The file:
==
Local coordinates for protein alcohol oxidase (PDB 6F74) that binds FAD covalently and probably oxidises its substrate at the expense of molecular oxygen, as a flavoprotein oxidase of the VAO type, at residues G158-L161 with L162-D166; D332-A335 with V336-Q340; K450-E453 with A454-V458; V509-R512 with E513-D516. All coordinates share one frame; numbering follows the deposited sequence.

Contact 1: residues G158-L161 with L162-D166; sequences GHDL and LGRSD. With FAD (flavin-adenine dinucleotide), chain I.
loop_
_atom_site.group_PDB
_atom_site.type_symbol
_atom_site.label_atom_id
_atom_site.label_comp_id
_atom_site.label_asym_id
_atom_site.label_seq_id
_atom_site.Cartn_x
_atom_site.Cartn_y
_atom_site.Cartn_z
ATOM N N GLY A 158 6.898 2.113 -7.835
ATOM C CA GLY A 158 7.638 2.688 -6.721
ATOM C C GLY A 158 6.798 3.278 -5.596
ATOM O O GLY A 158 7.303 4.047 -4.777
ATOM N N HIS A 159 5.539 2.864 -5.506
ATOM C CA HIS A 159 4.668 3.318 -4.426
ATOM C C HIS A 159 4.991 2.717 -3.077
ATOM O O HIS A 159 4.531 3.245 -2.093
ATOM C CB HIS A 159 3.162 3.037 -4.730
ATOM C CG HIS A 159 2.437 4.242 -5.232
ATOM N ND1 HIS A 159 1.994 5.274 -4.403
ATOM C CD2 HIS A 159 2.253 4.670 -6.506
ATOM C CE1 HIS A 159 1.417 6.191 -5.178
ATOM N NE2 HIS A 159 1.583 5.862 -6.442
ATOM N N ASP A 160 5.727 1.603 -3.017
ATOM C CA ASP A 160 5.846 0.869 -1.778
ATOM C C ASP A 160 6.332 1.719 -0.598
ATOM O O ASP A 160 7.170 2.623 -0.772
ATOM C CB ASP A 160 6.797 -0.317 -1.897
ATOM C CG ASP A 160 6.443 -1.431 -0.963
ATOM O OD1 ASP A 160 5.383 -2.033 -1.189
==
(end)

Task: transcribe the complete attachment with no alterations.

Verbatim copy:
Local coordinates for protein alcohol oxidase (PDB 6F74) that binds FAD covalently and probably oxidises its substrate at the expense of molecular oxygen, as a flavoprotein oxidase of the VAO type, at residues G158-L161 with L162-D166; D332-A335 with V336-Q340; K450-E453 with A454-V458; V509-R512 with E513-D516. All coordinates share one frame; numbering follows the deposited sequence.

Contact 1: residues G158-L161 with L162-D166; sequences GHDL and LGRSD. With FAD (flavin-adenine dinucleotide), chain I.
loop_
_atom_site.group_PDB
_atom_site.type_symbol
_atom_site.label_atom_id
_atom_site.label_comp_id
_atom_site.label_asym_id
_atom_site.label_seq_id
_atom_site.Cartn_x
_atom_site.Cartn_y
_atom_site.Cartn_z
ATOM N N GLY A 158 6.898 2.113 -7.835
ATOM C CA GLY A 158 7.638 2.688 -6.721
ATOM C C GLY A 158 6.798 3.278 -5.596
ATOM O O GLY A 158 7.303 4.047 -4.777
ATOM N N HIS A 159 5.539 2.864 -5.506
ATOM C CA HIS A 159 4.668 3.318 -4.426
ATOM C C HIS A 159 4.991 2.717 -3.077
ATOM O O HIS A 159 4.531 3.245 -2.093
ATOM C CB HIS A 159 3.162 3.037 -4.730
ATOM C CG HIS A 159 2.437 4.242 -5.232
ATOM N ND1 HIS A 159 1.994 5.274 -4.403
ATOM C CD2 HIS A 159 2.253 4.670 -6.506
ATOM C CE1 HIS A 159 1.417 6.191 -5.178
ATOM N NE2 HIS A 159 1.583 5.862 -6.442
ATOM N N ASP A 160 5.727 1.603 -3.017
ATOM C CA ASP A 160 5.846 0.869 -1.778
ATOM C C ASP A 160 6.332 1.719 -0.598
ATOM O O ASP A 160 7.170 2.623 -0.772
ATOM C CB ASP A 160 6.797 -0.317 -1.897
ATOM C CG ASP A 160 6.443 -1.431 -0.963
ATOM O OD1 ASP A 160 5.383 -2.033 -1.189